Why do people have high blood pressure?
This condition stems from a variety of reasons, and it’s not always just because of what you eat or drink.
Knowing the cause is an important step to helping you formulate an effective plan to improve your high blood pressure. You can also provide valuable information for your doctor to help you better manage it as well.
Stay close as we explore the various causes of high blood pressure!
Why Is My Blood Pressure High All of a Sudden?
A sudden spike in blood pressure may be scary, but in many cases, it can also be normal.
Some possible reasons include:
- Medication (single or a combination)
- White coat effect (the fear you feel when you see medical professionals like doctors)
Should I Lie Down If My Blood Pressure Is High?
Before you rush to lie down after getting a high blood pressure reading, think about any condition you may have that might raise your blood pressure.
If you have a medical problem that does affect your blood pressure, simply lying down may be insufficient to reduce it.
If you don’t, lying down and taking deep breaths may help to lower your blood pressure. Be as calm and relaxed as possible and your blood pressure will gradually go down.
Common Causes and Risk Factors of High Blood Pressure
Let’s take a closer look at some common causes and risk factors of high blood pressure.
An Unhealthy Diet
You are what you eat.
Stuffing your face with greasy fries, burgers, pizza, chips, ice cream, and cola is a great way to develop high blood pressure.
When you eat foods that are high in sodium, your body keeps more fluids that can increase the volume of your blood and your blood pressure. Eating foods high in sugar and unsaturated fat can also cause the same results,
Even your favourite piece of beef tenderloin or lamb shank can lead to a rise in blood pressure.
Do Bananas Lower Blood Pressure?
Eating bananas can help to lower your blood pressure because they are rich in potassium.
Potassium is a critical mineral that can help to reduce blood pressure.
What Foods Raise Blood Pressure?
Here are some blood pressure-elevating foods to avoid:
- Salad dressing
- Fast food
- Sugary food (sweets, chocolates, biscuits)
- Fried food (Fries, nuggets)
- Processed food (bacon, luncheon meat, ham, pizza)
- Red meat (Beef, mutton, pork, veal)
- Canned soup
- Fatty meat
- Butter and margarine
Does your bed call out to you every time you reach home after doing overtime at work, where you also sit the entire day?
If exercise means a trip to the fridge to grab some frozen nuggets to microwave, it’s time to rethink your sedentary lifestyle.
An unhealthy lifestyle increases your chances of developing high blood pressure, so set aside some time on a regular basis to exercise and avoid sitting down for long.
Does Walking Reduce Blood Pressure?
Yes, walking does reduce blood pressure, and you may experience its effects almost immediately after your walk.
Walking regularly can also help to reduce blood pressure over the long-term and improve your high blood pressure.
Like some other health conditions, your family history may also increase your risk of developing high blood pressure.
If you have several close family members who have high blood pressure before turning 60, it also increases your risk of having it twofold.
Your genes are also likely to play a role as well.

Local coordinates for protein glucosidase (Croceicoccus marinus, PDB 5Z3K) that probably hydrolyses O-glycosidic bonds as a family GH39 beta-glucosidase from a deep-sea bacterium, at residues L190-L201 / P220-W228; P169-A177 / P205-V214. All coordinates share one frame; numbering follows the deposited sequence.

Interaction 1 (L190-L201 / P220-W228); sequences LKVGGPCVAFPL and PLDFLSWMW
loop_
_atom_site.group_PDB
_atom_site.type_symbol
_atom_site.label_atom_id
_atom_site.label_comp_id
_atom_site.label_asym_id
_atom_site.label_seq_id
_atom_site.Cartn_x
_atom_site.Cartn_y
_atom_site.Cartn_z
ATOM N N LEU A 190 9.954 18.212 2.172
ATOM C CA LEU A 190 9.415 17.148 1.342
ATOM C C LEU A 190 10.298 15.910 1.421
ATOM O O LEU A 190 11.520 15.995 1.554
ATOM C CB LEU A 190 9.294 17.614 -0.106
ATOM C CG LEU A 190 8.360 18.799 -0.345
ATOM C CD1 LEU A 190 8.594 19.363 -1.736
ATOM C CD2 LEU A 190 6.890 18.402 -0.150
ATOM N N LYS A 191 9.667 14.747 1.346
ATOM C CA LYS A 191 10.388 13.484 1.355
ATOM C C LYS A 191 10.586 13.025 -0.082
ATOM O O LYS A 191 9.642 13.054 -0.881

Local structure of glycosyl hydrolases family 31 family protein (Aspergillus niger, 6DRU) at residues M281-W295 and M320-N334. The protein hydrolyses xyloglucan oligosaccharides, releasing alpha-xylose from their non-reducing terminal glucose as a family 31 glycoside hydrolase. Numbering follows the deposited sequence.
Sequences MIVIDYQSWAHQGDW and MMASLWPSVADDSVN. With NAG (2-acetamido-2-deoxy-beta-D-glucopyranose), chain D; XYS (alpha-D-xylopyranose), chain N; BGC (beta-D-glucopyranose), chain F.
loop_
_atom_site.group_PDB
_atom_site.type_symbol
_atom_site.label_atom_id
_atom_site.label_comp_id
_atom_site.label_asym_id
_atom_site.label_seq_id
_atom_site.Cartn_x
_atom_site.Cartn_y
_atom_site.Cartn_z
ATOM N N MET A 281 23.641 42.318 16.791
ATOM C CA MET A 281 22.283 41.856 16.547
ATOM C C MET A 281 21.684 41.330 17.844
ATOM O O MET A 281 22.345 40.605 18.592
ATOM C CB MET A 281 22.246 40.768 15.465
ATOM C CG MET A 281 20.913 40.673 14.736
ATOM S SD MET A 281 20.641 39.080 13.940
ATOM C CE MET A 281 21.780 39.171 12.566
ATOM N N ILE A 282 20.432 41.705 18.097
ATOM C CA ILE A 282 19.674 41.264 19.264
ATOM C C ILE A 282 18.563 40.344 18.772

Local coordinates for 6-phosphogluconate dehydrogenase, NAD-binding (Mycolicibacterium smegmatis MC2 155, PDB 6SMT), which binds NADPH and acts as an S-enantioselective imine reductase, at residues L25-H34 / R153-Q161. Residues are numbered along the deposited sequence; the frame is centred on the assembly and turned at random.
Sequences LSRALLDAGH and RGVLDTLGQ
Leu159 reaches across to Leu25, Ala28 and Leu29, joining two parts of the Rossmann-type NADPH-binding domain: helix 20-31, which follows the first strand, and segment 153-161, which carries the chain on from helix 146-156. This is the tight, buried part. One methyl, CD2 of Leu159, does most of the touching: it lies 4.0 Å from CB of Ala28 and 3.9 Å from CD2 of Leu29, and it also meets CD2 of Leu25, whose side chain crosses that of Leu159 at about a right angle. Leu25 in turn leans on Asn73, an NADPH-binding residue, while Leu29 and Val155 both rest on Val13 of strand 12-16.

There are some chronic conditions that may increase your likelihood of having high blood pressure.
- Sleep apnea
- Kidney disease
- Adrenal gland tumours
- Thyroid problems
- Congenital birth defects in the blood vessels
If your stress levels have been hitting the roof for a long time, it may pose a health danger to you in many ways, including increasing your blood pressure.
In addition, being overly stressed can also cause binge smoking or drinking that can further exacerbate your high blood pressure.
Obesity is not body positivity – it’s unhealthy.
When you’re overweight, your heart needs to work extra harder to pump enough blood to the rest of your body.
However, this strains your arteries, potentially causing them to resist the blood flow and increase your blood pressure.
Plus, obesity also raises your risk of developing chronic conditions like diabetes, which is also a risk factor for high blood pressure.
Some medical substances and medicines can lead to high blood pressure. This is because they may cause you to retain fluid and therefore cause kidney problems.
Some of them are:
- Ibuprofen (similar to paracetamol, except that it also reduces inflammation)
- Indomethacin (anti-inflammatory drug to relieve pain and fever)
- Piroxicam (anti-inflammatory drug to relieve pain and swelling and conditions like arthritis)
- Cold medicines (narrow blood vessels and causes high blood pressure)
- Hormonal birth control
Causes and Risk Factors of High Blood Pressure in Different Groups of People
Now that you have an idea of the things that cause and influence high blood pressure, you can gain a deeper understanding knowing how they apply to each group of people.
Causes and Risk Factors of High Blood Pressure in the Elderly and in Old Age
Age is a key factor that influences the risk of high blood pressure.
As you age, your arteries start to stiffen, which makes your blood pressure go up. This applies even to people who have healthy lifestyle habits and don’t notice any problem.
Therefore, age-induced arterial stiffening is one main cause of high blood pressure in adults and the elderly, in men and in women.
Very often, older adults have a higher systolic (upper number) reading with a lower diastolic (lower number) result. This signifies a condition called isolated systolic hypertension (ISH) caused by age-related stiffening of key arteries.
ISH is the most prevalent type of high blood pressure in older adults. It can cause severe health problems like:
- Heart disease
- Shortness of breath during light physical activity
- Falls and trips
Apart from age, other common causes of high blood pressure are kidney disease and diabetes.
Diabetes is a chronic condition that causes high blood sugar. Diabetics usually monitor their blood glucose levels regularly to manage their condition with a blood glucose monitor.